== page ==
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dc.rights.licenseCC BY-NC-ND. Users may download and share copies with attribution in accordance with a Creative Commons Attribution-Noncommercial-No Derivative Works 3.0 License. No commercial use or derivatives are permitted without the explicit approval of the author.
dc.contributorMcGown, Linda Baine
dc.contributorWang, Xing
dc.contributorLinhardt, Robert J.
dc.contributor.authorFong, Casey
dc.date.accessioned2021-11-03T08:48:08Z
dc.date.available2021-11-03T08:48:08Z
dc.date.created2017-07-03T14:05:27Z
dc.date.issued2017-05
dc.identifier.urihttps://hdl.handle.net/20.500.13015/1936
dc.descriptionMay 2017
dc.descriptionSchool of Science
dc.description.abstractThe discovery of new DNA aptamers is an arduous process. The primary approach is the Systematic Evolution of Ligands by Exponential Enrichment (SELEX), where many different DNA sequences are screened against a specific target. These targets can vary in size from small molecules to entire cells. Our lab utilizes a novel genome inspired approach, where potential G-quadruplex forming sequences are identified from chromosomal regions, then incubated with human cell extract and screened for selective protein binding. In the past, our group has examined G-quadruplex forming sequences from the ERBB2, c-MYC, VEGF, and RB proximal promoters. The protein nucleolin (NCL) was found to associate with all of them in vitro and in vivo, and the literature has shown that NCL has the propensity to associate with G-quadruplex forming sequences across the human genome. NCL is a protein of particular interest, as it is found on the cell surface of many cancers but is absent in most normal tissues, making the protein a potential biomarker and drug target. This thesis is concerned with creating and testing recombinant NCL to study its G4 interactions, as well as the preparation of a ChIP-exo Illumina Library to identify all of NCL’s genomic binding sites at high resolution in a BT474 cancer cell line. Hopefully this will lead to the discovery of new potential G4 forming sequences that can serve as NCL targeting aptamers.
dc.description.abstractIn recent years, there has been a growing interest in DNA aptamers for both laboratory and clinical applications, finding uses as biosensors, affinity reagents and pharmaceuticals. Aptamers are single stranded oligonucleotides that exhibit high specificity for a single molecular target through their unique, sequence dependent, secondary structures. Among aptamers, the G-quadruplex has been one of the most prominently featured secondary structures.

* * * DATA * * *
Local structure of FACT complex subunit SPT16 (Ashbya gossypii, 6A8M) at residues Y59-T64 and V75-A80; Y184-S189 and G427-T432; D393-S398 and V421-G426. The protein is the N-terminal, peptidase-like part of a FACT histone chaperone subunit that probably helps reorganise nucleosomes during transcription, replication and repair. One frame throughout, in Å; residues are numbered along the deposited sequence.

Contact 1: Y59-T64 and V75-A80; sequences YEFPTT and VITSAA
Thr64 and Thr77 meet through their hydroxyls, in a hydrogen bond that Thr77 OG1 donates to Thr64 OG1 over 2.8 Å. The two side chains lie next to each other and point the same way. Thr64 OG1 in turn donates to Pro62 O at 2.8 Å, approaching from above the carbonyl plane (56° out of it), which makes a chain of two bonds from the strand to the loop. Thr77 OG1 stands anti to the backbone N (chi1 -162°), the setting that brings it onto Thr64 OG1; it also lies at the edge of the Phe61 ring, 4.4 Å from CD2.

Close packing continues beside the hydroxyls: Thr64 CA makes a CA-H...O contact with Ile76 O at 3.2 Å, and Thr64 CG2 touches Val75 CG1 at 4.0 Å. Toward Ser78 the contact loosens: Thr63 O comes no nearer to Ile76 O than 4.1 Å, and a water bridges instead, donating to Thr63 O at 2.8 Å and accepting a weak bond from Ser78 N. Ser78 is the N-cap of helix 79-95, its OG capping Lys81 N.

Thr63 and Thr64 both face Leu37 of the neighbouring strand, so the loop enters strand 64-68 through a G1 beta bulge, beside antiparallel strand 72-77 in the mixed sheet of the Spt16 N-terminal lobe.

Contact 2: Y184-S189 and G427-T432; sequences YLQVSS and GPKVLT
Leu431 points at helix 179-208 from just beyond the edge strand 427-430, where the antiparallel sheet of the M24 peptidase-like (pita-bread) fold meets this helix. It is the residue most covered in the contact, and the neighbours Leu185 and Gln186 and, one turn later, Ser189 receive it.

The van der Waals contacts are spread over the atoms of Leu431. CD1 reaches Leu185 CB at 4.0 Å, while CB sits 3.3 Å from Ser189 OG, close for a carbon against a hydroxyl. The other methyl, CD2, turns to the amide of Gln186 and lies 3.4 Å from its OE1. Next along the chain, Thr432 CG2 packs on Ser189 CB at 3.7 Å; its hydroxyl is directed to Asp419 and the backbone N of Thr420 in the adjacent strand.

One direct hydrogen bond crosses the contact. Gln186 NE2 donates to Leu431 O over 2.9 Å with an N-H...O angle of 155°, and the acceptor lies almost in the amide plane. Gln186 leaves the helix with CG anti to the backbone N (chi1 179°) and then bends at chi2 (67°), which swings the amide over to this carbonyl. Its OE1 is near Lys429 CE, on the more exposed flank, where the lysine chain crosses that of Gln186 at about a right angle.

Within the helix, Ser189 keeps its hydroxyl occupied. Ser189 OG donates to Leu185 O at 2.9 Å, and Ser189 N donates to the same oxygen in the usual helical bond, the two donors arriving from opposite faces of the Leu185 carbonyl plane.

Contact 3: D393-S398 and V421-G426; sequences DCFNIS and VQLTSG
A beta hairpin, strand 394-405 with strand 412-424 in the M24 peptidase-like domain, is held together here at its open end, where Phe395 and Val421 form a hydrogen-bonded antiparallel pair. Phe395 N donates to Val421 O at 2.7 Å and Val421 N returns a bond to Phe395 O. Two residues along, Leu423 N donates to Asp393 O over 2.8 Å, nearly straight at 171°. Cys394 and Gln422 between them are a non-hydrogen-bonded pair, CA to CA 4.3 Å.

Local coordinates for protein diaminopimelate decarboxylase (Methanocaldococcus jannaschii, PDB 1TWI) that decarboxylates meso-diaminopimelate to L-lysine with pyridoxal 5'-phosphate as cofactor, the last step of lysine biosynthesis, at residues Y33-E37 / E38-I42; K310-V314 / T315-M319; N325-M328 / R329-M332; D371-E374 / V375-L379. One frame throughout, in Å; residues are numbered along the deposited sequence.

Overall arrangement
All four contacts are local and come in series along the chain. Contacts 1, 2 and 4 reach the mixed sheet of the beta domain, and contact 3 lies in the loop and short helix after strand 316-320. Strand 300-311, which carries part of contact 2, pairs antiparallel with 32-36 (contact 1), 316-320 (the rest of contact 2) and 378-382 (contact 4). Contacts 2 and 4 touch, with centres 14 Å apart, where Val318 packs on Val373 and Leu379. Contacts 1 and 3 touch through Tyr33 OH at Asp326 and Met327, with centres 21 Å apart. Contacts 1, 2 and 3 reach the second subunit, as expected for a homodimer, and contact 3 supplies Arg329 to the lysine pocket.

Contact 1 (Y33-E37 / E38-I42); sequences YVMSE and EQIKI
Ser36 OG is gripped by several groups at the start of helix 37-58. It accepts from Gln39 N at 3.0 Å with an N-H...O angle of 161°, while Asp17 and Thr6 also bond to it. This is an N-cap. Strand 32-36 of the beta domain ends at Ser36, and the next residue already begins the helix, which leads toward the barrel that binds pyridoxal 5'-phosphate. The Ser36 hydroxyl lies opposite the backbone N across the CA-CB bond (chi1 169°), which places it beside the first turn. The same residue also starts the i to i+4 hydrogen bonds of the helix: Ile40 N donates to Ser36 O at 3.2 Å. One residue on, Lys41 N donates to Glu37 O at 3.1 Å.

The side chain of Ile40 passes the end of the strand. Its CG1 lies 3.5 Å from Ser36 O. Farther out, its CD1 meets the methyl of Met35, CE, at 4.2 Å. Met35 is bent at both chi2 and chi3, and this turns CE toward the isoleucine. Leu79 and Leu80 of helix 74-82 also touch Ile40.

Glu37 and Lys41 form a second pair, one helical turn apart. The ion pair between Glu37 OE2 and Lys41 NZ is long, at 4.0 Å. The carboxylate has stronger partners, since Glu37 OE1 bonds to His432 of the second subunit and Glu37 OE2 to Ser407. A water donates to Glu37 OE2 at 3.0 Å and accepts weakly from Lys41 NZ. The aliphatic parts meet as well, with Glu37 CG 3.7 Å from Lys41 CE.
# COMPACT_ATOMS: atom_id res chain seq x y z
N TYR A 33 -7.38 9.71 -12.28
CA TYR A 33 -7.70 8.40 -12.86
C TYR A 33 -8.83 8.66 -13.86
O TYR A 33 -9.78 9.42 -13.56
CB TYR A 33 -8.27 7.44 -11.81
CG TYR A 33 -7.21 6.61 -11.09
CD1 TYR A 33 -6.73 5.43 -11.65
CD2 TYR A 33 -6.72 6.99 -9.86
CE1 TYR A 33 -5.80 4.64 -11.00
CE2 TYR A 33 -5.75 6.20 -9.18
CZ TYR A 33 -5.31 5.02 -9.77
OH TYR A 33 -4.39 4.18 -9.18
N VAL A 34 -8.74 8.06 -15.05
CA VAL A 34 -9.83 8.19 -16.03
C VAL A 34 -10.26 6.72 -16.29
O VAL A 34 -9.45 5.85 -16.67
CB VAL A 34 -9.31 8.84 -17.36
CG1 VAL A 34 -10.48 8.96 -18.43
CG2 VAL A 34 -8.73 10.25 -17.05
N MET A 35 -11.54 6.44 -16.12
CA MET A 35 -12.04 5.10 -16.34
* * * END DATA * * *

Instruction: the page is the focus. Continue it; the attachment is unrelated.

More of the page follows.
dc.language.isoENG
dc.publisherRensselaer Polytechnic Institute, Troy, NY
dc.relation.ispartofRensselaer Theses and Dissertations Online Collection
dc.rightsAttribution-NonCommercial-NoDerivs 3.0 United States*
dc.rights.urihttp://creativecommons.org/licenses/by-nc-nd/3.0/us/*
dc.subjectChemistry
dc.titleNucleolin-G-quadruplex interactions, with an emphasis on genome derived sequences
dc.typeElectronic thesis
dc.typeThesis
dc.digitool.pid178159
dc.digitool.pid178160
dc.digitool.pid178161
dc.rights.holderThis electronic version is a licensed copy owned by Rensselaer Polytechnic Institute, Troy, NY. Copyright of original work retained by author.
dc.description.degreeMS
dc.relation.departmentDept. of Chemistry and Chemical Biology


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CC BY-NC-ND. Users may download and share copies with attribution in accordance with a Creative Commons Attribution-Noncommercial-No Derivative Works 3.0 License. No commercial use or derivatives are permitted without the explicit approval of the author.
Except where otherwise noted, this item's license is described as CC BY-NC-ND. Users may download and share copies with attribution in accordance with a Creative Commons Attribution-Noncommercial-No Derivative Works 3.0 License. No commercial use or derivatives are permitted without the explicit approval of the author.